Open letter to the BBC regarding inaccurate and unethical reporting on Bell vs. Tavistock

NB: This letter, signed by 15 doctors and psychologists, was emailed to the BBC director general Tim Davie on the 23rd December 2020 and made public in this thread on twitter. Since then, many others including scientists, parents and journalists, joined to support it.

If you would like to add your name to this open letter, please contact me either through the contact form or DMs on twitter. Thank you all for your support!

Dear BBC complaints and editorial standards,

We are writing to complain about the article titled “Puberty blockers: Parents’ warning as ruling appealed” by Ben Hunte https://www.bbc.co.uk/news/education-55369784 that was published on 22nd December 2020.

The article is inflammatory, one-sided, and the conjecture regarding suicide risk could potentially lead to increased suicide risk in the patient population that was described in this article. Therefore, we urge you to consider re-writing it or taking it down as soon as possible. 

The experts quoted in this article operate in this field at the fringes of the health system; not only have they sustained many complaints and investigations against them, the GP who set up Gender GP has been suspended by the GMC.

There are a number of factual inaccuracies in the article:

1. “The NHS gender identity service is appealing against a High Court ruling”.  

No – the Tavistock have sought permission to appeal, this has not yet been granted.

2. “The NHS service says the move harms young people with gender dysphoria”.  

Where did this statement come from? The Tavistock have said it is “likely to cause anxiety”, but anxiety is not the same as harm.

3. “Sex assigned at birth”. 

This does not happen; sex is observed at birth. Only in a very small minority of intersex conditions is a person’s sex ambiguous.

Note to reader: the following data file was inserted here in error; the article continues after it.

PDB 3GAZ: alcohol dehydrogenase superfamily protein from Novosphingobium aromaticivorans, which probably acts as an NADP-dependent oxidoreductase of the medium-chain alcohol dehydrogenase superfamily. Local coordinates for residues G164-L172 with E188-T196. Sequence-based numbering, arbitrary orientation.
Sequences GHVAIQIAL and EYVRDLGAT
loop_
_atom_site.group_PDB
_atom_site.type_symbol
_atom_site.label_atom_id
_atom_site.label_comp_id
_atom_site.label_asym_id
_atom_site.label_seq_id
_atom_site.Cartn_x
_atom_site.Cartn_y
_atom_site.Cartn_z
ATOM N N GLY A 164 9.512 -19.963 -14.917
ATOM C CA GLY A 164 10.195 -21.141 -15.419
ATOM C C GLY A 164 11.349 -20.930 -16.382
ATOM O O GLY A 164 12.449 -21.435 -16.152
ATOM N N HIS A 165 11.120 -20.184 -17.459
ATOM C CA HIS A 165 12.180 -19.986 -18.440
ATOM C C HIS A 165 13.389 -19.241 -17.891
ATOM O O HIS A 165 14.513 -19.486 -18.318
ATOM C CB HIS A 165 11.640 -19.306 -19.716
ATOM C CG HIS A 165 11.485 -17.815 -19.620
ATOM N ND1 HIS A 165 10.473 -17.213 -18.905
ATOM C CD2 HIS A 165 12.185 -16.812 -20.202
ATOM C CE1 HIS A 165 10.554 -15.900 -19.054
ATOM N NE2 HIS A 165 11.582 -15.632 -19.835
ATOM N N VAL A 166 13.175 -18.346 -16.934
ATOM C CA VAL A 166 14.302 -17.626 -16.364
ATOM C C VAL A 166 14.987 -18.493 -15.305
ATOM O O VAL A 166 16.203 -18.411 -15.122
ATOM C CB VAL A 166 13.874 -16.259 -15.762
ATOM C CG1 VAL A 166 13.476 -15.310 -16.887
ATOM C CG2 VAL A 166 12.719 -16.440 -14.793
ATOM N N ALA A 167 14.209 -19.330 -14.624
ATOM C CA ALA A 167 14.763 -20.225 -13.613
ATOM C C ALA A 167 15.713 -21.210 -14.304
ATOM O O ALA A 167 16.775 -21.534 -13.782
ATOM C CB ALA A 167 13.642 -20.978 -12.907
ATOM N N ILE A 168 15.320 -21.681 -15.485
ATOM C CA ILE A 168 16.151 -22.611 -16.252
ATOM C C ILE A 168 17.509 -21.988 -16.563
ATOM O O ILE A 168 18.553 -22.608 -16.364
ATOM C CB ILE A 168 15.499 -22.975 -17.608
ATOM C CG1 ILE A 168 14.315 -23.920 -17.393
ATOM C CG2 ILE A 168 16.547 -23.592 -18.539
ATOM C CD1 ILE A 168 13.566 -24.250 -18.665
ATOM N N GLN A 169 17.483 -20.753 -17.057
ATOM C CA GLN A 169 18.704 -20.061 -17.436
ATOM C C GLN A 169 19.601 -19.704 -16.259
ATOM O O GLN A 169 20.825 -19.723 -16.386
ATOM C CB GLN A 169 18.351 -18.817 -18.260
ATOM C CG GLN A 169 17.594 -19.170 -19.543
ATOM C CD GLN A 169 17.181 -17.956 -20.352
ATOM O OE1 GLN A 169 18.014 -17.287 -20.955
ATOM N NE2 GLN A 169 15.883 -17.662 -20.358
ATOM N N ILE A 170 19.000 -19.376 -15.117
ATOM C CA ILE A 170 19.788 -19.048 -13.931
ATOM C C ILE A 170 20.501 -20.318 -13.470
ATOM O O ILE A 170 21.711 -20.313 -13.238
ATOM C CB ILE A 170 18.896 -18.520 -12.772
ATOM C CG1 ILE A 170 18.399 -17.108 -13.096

4. “Accessing puberty blockers is currently one of the first steps in treatment for young people wishing to transition” 

No. Puberty blockers should be one of the last steps. Young people who are questioning their gender are entitled to a full psycho-social assessment before the prescription of puberty blockers is considered. This process, if done properly, could take from 6 months to a year. If co-morbid conditions need assessing and treating, this stage could take considerably longer.

5. “A clinician who currently works within the NHS GIDS, told the BBC her patients are now being left alone to deal with distress” 

No – GIDS have provided extra support for their patients, and CAMHS services throughout the UK are also able to offer support for young people who have mental health concerns.

On four occasions in the article it surmises that since the Judicial Review ruling, transgender teens are potentially now at increased risk of suicide. This is not only conjecture, but also could inflate the risk of suicide in a group of very vulnerable young people. The young people who attend GIDS frequently have co-morbid conditions that affect their mood and suicidality. Suicidal ideation is not confined to their gender dysphoria. Complex psycho-social difficulties, including sexual trauma, autism, bullying, homosexual puberty, depression and anxiety are significant factors that could affect their mental health profile and suicide risk. 

The Judicial Review has recognised that this is a very complex area, and that there is a serious lack of research and understanding. Most young people who are prescribed puberty blockers go on to take cross-sex hormones which are life-changing and irreversible treatments. Puberty blockers are no longer seen as reversible, and risks to brain and bone development have now been published.  These facts have been omitted from the article.